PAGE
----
The term cash burn has come into more common use since the mushrooming of internet startups and is more prevalent in the ‘venture capitalistic’ environment. These companies need several rounds of funding, technically referred to as Series A, B, C and so on before they turn cash positive.
Simply stated, cash burn is the amount of money that a company is spending in a month to carry out its operations. It is also an indicator of how long a company can survive before needing another round of funding or going bankrupt. The gross burn is the amount of cash spent in a month and the net burn is gross burn adjusted for cash inflows.
The average monthly cash burn is calculated by taking the difference of cash balance across two periods and dividing it by the number of months. However, cash burn as a standalone indicator can be misleading and needs to be correlated to other business parameters to better understand it. For example, the cash balance on January 1 was $3 million and that on June 30 was $2.4 million, the average monthly cash burn comes to $100K—i.e. (3-2.4)/6 months. In this case, the cash zero date will be 24 months away. So far so good, but what if out of the $600K, the company spent $200K on a one-off capex expense? Then a monthly cash burn of $66K ($400K/6) is more representative of the liquidity position and the cash zero date goes up to 36 months from 24 months.
Now taking the previous example forward, let’s assume that the company had also been elongating the vendor payments for the corresponding period, resulting in overdue liabilities of $400K as on June 30, 2013. So the company in real terms has $2 million only at its disposal and burnt $130K on an average, hence the cash zero date is only 15 months away which changes the management and investor standpoint altogether !
What is stated above is explained in the table below.
The factors mentioned below should be considered before making any interpretations around the cash burn.
- Are there any off balance sheet items like lock-in periods in facility or other operating leases which may result in a cash outflow?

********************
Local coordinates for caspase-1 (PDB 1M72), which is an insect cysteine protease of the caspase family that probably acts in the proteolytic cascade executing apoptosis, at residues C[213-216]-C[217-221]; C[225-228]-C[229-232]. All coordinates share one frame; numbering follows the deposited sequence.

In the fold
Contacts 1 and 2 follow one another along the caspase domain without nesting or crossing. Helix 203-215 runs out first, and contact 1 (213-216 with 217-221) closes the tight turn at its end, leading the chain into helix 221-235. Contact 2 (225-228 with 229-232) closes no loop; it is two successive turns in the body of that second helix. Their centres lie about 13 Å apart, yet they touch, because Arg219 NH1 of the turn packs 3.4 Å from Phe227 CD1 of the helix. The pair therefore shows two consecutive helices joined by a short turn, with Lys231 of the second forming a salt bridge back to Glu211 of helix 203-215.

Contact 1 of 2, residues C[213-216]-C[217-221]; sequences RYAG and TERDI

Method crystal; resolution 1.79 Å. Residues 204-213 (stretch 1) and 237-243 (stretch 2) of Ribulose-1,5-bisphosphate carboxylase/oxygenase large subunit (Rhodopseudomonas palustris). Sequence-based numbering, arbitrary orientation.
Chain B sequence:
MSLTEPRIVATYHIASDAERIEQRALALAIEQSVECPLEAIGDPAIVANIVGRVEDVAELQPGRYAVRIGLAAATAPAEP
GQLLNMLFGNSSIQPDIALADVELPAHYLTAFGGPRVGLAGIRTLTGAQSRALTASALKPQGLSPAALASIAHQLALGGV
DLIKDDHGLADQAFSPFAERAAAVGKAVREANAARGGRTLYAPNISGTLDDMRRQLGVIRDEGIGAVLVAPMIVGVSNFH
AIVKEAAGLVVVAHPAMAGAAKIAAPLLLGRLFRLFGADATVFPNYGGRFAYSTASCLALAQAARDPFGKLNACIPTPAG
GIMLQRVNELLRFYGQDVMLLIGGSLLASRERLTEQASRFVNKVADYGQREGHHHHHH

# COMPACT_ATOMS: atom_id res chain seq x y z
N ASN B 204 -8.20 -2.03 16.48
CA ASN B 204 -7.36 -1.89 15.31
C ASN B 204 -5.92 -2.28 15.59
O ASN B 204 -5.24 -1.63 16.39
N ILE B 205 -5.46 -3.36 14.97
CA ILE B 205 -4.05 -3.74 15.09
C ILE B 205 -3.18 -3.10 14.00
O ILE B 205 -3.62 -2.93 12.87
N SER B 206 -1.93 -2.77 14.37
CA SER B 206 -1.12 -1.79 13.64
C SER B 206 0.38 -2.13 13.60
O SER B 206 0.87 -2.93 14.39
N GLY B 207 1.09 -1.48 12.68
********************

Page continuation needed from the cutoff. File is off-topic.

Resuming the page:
- Do the customer or the vendor contracts have any minimum guarantee clauses? What is the probability of any liquidated damages arising out of them?
- Have pass-through payables been included in cash balance which may result in an inflated view of the cash balance?
- Are there any abnormal working capital items—i.e. overdue liabilities or current assets?
- Are there any Inter BU transactions/chargebacks which are generally tracked out of books?
- Have any one-off expenses been incurred in the period under consideration?
One can use a hybrid method— i.e. a mix of cash flow and P&L approach to iron out some of the limitations. What it essentially means is that, one takes the average realised revenue (cash realised from customers) in a month as cash inflows. On the expense side, since the monthly P&L statement is prepared on an accrual basis (not necessarily in a startup environment, one may argue!), all the expenses related to the corresponding period—whether paid or not—are already accounted for; the above cash inflows netted against the expenses is more representative of the amount of cash the business is guzzling and indicates how long it is going to last.
What mentioned above is not a straitjacket solution and has to be customised to each business. It is also good to have all the financial statements handy to make the interpretation more meaningful.
For both investors and promoters, it’s important to follow a company’s available cash, evaluating how long it will last and what will happen when it runs out. Any slip-up in calculation or interpretation around the cash burn may result in investments turning into ashes.
(Vikram Mehtani is the chief finance officer with Vriti and part of their senior management team.)
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